• Another example: The Collective Café in Manhattan; interior design all from reclaimed items.
  • Montgomery County: up to $5,000 for commercial property; PG&E = Pacific Gas and Electric Company; If All Politics Is Local, What’s the Impact on Green Building?
  • All politics is local, right? But with the right combination of sticks and carrots, some cities, states, etc. are convinced they can become far greener; one big reason: it’s widely believed that most buildings now are wildly inefficient. A 25-30% improvement then, is very feasible (see white roofs)
  • “ Smart Grids” and LEDs can reduce energy consumption, BUT so can dimmers; 5% drop is an amount imperceptible to the eye; Energy dashboards can provide real-time information on energy use, but an adjustable thermostat could keep you from getting overheated by the bill; triple-pane windows and solar reflective films are great, but opening your windows can lessen the need for A/C and improve indoor air quality; Consumers want to do the right thing, but sometimes “smart” grids aren’t so smart. Consumers don’t like on-again, off-again dryers that result in wrinkled clothes

Bryn Nelson, green building - Covering the Green Economy Presentation Transcript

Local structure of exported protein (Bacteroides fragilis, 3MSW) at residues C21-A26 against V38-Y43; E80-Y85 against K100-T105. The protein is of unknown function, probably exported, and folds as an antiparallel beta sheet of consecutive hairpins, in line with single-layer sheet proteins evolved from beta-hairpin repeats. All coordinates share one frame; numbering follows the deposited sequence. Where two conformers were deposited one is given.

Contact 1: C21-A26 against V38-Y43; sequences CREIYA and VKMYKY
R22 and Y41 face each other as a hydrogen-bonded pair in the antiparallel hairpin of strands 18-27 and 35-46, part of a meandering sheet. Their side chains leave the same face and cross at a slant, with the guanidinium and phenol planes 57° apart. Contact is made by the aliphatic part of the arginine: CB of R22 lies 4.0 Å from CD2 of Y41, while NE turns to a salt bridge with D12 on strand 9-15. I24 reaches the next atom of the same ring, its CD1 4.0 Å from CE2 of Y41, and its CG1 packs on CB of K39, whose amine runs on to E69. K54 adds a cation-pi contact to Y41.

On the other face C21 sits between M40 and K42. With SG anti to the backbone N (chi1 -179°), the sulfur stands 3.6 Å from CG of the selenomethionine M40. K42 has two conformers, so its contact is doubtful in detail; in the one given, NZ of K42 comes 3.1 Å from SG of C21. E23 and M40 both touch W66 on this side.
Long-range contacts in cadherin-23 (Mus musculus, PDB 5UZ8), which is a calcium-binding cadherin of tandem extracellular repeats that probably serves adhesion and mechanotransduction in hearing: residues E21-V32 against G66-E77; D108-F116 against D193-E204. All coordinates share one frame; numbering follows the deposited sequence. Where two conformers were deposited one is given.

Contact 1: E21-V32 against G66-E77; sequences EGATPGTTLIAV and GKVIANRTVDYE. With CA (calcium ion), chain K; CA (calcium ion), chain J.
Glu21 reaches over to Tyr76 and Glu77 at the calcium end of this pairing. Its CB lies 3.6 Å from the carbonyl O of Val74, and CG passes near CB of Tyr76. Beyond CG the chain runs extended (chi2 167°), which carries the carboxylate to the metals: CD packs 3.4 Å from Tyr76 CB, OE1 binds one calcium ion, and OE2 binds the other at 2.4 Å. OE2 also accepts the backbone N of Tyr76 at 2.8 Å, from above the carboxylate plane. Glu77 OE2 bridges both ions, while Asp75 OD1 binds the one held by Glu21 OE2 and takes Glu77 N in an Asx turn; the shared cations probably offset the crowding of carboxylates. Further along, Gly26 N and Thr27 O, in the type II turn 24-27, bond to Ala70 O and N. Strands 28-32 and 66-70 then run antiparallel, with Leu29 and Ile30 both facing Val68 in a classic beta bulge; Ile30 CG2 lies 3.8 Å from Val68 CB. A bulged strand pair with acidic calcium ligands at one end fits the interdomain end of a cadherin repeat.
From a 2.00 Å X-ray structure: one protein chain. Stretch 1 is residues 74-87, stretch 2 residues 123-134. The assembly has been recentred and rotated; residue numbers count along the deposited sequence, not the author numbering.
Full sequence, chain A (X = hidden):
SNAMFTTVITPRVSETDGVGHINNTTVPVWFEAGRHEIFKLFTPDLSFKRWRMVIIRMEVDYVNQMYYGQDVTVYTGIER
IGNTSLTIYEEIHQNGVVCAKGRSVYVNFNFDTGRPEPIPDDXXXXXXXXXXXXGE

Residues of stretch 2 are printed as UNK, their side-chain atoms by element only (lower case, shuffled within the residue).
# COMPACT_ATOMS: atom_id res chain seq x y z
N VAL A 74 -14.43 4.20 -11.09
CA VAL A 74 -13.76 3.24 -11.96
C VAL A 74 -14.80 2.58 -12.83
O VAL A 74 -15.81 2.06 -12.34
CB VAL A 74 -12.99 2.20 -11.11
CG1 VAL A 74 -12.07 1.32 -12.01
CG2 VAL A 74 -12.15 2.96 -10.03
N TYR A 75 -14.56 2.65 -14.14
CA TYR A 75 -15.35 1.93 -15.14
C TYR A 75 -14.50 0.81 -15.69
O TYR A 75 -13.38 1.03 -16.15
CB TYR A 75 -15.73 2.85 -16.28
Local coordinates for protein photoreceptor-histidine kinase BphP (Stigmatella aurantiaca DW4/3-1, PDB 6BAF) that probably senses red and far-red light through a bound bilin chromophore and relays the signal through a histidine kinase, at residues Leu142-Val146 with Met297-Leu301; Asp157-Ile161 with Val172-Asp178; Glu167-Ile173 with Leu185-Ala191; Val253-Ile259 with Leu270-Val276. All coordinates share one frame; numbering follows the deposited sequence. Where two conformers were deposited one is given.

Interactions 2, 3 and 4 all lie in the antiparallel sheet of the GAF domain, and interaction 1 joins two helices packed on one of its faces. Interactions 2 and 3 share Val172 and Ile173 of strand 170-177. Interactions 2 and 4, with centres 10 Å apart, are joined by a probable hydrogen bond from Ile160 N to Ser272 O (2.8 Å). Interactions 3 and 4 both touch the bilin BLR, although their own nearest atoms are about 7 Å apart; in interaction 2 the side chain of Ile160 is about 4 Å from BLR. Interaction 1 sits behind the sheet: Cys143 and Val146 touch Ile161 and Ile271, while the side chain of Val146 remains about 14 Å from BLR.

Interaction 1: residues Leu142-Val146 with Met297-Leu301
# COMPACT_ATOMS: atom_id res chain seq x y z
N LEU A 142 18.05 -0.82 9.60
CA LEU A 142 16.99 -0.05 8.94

• 1. Brown Roofs, Blue Dorms and Platinum Condos: Emerging Trends in Green Building   Bryn Nelson [email_address] Twitter: @SeattleBryn
  • 2. I. Put a “Green” Lid on It: What green (and brown) roofs can teach us II. Follow the LEED-er: Labels as a departure point, not the destination III. Forever in Blue Jeans ? Insulation wars & other adventures in building materials IV. Extreme “Green” Makeovers: Where do we go from here?
  • 3. I. Put a “Green” Lid on It
    • Movement began in Europe (most studies in German!)
    • Growing medium = NOT dirt
    • THEN:  runoff,  energy consumption and temperatures
    • NOW:  property values and occupancy, tourism, agriculture,
    • education, conservation, sense of community
  • 4. California Academy of Sciences, San Francisco Photo credit: Green Roofs for Healthy Cities ( www.greenroofs.org ) and Rana Creek Living Architecture Green Roof Posterchild: Innovation, Conservation, Education & Tourism
  • 5.
    • 9 indigenous plants;  conc. of wildflowers in SF
    • LEED Platinum
    • 2.5 acres
    • Roof slopes help ventilate and cool
    • Cooling effect: 10 °F
    • Prevents 70% of runoff
    FEATURES: California Academy of Sciences, San Fran.
  • 6. Photo credit: Green Roofs for Healthy Cities ( www.greenroofs.org ) and Barrett Company O’Hare Airport, Building 607 (17,800 sq. ft or 0.4 acre)
    • Native grasses;
    • growing medium: 6 in.
    • Water requirements:
    • 1 in/week in summer
    Extensive Roofs: Low-Maintenance CLAIM: Easier & cheaper) retrofit of buildings BUT: Limited plant choice; not as visually pleasing FEATURES:
  • 7. Green & Brown Roofs: Providing/Restoring Habitat Photo credit: Green Roofs for Healthy Cities ( www.greenroofs.org ) and Fred Ballerini Big Sur guesthouse & garage in California
    • Habitat for endangered
    • Smith’s blue butterfly
    • Habitat also supports
    • plants, birds, reptiles